The MS-QOTD (pronounced, as always, “misquoted”) is the Sensational Character Find of 1940, asking:
Which Legacy Hero should be allowed (or should have CONTINUED to be) in the big leagues?
Stephen may not understand the appeal, but for those of us who are fans of Power Rangers, good news is on the horizon, as Shout! Factory has prepared a massive box set of Power Rangers Seasons 1 through 7 (covering the six-season story arc that started with the original Mighty Morphin’ Power Rangers all the way through Power Rangers Lost Galaxy) available for pre-order now! Remember when Tommy came to town? The reveal of the Gold Ranger? The time T.J. was baked into a giant pizza? Even if you don’t, there’s no need to feel left out, as they’re all included in the set!
Between 1985 and about 1994, it was very important to me that I share my obsessions with other people. Sure, I was just seeking validation, but I still vividly remember the teenage mortification of trying to play a cool Monkees song for someone, but having to skip a terrible pop atrocity or novelty track to get there. I am still quite entertained by fellow card-carrying nerds who can tell you each stat bonus on their character sheet or the complete life history of Batman, but find my enjoyment of Power Rangers/Super Sentai to be somehow déclassé.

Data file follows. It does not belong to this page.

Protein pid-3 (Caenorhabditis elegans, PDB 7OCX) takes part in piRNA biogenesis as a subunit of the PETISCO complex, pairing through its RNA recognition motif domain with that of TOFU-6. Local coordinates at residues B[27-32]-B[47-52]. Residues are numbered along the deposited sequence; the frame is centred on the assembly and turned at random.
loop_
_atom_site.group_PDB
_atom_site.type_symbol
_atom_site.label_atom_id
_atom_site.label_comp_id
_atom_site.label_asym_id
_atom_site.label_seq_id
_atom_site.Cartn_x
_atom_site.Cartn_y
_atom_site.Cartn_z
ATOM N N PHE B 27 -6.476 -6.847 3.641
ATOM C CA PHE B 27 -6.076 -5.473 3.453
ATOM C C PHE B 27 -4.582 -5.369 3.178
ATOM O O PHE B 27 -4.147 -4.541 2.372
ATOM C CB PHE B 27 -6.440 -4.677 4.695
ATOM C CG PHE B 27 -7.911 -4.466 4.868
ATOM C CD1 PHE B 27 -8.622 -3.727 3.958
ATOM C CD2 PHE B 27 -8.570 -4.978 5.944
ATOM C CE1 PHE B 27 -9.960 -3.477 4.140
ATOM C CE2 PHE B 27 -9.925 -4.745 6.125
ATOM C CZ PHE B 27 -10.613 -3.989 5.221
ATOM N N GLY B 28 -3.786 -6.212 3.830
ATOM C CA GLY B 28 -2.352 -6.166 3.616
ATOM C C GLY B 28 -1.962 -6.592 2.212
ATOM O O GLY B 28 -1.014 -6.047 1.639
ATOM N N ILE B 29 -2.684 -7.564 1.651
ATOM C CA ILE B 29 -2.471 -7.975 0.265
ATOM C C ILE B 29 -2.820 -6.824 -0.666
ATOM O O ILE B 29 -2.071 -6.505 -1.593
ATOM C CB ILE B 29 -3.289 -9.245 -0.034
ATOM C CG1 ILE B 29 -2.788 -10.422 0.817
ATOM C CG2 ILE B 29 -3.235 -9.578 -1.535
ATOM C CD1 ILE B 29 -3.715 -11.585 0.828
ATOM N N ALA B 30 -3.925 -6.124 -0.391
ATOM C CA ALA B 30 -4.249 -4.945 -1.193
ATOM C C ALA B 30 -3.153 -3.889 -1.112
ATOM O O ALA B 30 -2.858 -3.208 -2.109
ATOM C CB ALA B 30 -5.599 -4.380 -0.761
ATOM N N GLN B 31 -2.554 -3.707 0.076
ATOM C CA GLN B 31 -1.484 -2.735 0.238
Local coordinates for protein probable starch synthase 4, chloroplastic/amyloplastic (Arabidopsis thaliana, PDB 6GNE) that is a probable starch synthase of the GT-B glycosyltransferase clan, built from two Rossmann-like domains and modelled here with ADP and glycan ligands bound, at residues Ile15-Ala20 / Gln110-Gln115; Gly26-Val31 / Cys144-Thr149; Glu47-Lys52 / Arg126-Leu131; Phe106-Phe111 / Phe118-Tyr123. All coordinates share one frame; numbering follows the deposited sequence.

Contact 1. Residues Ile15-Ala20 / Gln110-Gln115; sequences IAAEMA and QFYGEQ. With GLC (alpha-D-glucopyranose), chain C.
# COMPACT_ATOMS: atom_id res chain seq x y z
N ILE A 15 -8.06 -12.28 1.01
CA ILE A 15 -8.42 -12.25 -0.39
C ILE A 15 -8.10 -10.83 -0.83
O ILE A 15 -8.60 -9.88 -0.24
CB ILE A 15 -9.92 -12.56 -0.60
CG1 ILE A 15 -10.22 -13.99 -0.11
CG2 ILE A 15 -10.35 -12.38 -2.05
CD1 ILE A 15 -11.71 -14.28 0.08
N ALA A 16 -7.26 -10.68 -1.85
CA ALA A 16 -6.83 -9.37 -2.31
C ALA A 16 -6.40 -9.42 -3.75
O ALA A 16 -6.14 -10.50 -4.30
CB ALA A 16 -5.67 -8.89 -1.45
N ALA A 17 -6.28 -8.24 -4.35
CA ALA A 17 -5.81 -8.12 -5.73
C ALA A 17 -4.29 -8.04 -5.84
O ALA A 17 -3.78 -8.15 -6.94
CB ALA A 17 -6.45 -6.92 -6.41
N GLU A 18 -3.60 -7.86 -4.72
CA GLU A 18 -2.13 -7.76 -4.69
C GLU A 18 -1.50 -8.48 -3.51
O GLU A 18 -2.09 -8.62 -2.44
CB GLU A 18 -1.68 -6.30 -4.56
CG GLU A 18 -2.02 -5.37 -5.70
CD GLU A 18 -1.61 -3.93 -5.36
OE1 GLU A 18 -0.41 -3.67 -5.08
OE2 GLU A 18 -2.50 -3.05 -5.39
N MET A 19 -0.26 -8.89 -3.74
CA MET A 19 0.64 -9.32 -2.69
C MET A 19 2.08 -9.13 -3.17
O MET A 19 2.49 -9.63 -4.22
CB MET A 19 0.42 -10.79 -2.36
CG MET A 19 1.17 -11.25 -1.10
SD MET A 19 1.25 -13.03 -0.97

The MS-QOTD (pronounced, as always, “misquoted”) is less question and more philosophical musing: Why would we ever feel ashamed of our pop culture obsessions?
My Saturdays are always busy but lately my little one has been requesting that we watch on-demand viewings of old favorites such as The Banana Splits, Jem and Mighty Morphin’ Power Rangers together. (She seems to prefer the Japanese Rangers, but says she gets tired of reading all the dialogue.) When I told her about the concept of “Saturday Morning Cartoons,” she was confused, and didn’t understand why someone would put all the shows together or why you’d have to wait to see them, and I realized that part of the fun was in the once-a-week frequency of it all.
The MS-QOTD (prounounced, as always, “misquoted”) is this: Should we picket the networks to bring back the old-school Saturday Morning cartoonery?